Kansas will stop changing transgender people’s birth certificates to reflect their preferred gender identities, instead limiting residents to their gender assigned at birth, according to the state health department, marking Kansas as one of four states to prohibit such changes to birth certificates.
The change was announced by the Kansas Department of Health and Environment on Friday—about two weeks after a federal judge ruled against a federal court order mandating the state health department issue amended birth certificates to transgender Kansans.
The state health department said in a FAQ post on its website that if a resident changed their birth certificate to align with their gender identity, the certificate is still valid, though it added “if a certified copy of that record is requested, then the new copy must reflect the sex assigned at birth.”
Kansas joins Montana, Oklahoma and Tennessee in forbidding such birth certificate changes, according to PBS.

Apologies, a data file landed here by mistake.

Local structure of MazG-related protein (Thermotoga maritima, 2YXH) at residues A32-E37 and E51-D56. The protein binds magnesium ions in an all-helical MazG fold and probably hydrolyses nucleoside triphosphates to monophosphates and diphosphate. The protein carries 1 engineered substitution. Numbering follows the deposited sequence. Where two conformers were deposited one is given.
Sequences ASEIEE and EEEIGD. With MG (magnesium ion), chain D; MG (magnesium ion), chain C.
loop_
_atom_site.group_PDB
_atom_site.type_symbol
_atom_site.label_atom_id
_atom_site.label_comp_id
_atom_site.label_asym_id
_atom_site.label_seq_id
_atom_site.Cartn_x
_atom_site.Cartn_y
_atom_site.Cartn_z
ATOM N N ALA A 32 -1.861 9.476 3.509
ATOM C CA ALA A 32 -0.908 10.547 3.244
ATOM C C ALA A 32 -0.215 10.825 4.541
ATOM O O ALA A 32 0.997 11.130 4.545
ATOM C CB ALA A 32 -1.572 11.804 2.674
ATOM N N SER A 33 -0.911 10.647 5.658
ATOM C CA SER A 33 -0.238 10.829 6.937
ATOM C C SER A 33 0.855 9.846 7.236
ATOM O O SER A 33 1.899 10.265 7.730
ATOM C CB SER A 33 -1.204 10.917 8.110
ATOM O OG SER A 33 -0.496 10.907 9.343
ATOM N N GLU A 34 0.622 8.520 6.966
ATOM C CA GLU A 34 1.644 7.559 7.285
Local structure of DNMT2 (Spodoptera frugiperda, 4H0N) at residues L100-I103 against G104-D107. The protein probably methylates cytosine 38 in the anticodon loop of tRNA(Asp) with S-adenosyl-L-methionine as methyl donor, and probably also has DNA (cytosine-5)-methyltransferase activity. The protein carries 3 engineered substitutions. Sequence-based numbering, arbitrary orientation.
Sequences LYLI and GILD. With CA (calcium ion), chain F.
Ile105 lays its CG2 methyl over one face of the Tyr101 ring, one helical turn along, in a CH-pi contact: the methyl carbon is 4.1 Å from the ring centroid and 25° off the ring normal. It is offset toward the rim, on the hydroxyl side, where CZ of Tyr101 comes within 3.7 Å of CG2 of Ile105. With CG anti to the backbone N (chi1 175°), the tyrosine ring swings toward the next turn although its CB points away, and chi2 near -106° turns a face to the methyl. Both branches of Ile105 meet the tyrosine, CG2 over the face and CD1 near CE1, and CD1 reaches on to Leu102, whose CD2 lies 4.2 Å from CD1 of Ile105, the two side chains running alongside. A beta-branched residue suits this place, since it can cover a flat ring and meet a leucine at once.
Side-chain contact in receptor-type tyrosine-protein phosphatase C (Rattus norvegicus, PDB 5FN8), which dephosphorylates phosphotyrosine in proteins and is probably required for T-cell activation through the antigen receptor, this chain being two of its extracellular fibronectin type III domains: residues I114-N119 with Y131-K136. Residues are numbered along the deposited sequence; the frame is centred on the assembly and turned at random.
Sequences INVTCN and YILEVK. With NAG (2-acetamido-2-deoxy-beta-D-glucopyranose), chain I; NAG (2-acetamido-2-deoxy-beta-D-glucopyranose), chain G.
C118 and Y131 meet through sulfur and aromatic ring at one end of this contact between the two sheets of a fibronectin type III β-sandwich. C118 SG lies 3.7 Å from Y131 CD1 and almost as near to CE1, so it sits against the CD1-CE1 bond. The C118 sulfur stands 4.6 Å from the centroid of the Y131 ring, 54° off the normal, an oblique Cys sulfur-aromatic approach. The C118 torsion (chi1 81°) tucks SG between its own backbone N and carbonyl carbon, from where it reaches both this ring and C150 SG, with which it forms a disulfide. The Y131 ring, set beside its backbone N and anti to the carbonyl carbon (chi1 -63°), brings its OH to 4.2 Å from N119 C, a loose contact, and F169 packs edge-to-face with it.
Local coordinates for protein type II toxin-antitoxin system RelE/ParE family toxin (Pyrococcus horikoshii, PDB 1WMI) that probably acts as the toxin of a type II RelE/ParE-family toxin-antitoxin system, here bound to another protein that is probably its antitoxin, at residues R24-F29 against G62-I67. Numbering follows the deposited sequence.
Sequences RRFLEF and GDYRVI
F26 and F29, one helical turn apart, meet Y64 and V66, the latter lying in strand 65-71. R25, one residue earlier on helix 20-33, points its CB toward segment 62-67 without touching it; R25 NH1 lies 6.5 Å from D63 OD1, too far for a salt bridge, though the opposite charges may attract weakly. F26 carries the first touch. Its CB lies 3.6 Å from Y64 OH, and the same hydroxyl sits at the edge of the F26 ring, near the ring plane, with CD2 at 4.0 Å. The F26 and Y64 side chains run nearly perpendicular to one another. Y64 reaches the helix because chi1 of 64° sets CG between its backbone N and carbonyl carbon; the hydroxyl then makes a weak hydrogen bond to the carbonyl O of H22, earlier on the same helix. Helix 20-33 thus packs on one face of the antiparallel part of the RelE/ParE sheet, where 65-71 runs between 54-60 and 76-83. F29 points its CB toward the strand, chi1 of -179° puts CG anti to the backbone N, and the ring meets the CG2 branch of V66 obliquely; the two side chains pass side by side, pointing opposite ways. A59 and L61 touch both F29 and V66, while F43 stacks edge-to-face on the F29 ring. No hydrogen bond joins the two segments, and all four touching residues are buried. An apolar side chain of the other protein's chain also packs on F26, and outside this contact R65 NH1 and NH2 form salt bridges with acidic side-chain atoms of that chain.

The state health department cited the new change in accordance with Senate Bill 180, otherwise known as the Kansas Women’s Bill of Rights, which enforces gender identifications to match the gender assigned at birth in Kansas. Democratic Gov. Laura Kelly vetoed the bill in April and said Friday the state shouldn’t “discriminate or encroach into Kansans’ personal lives” because it’s wrong and bad for business, according to the Topeka Capital-Journal. More than 900 transgender people in Kansas have changed their birth certificates since 2019, when Kelly took office, PBS reported.
Transgender Kansans can no longer get birth certificate changes as KDHE will follow SB 180 (Topeka Capital-Journal)
Kansas officials are no longer required to change transgender people’s birth certificates, judge says (PBS)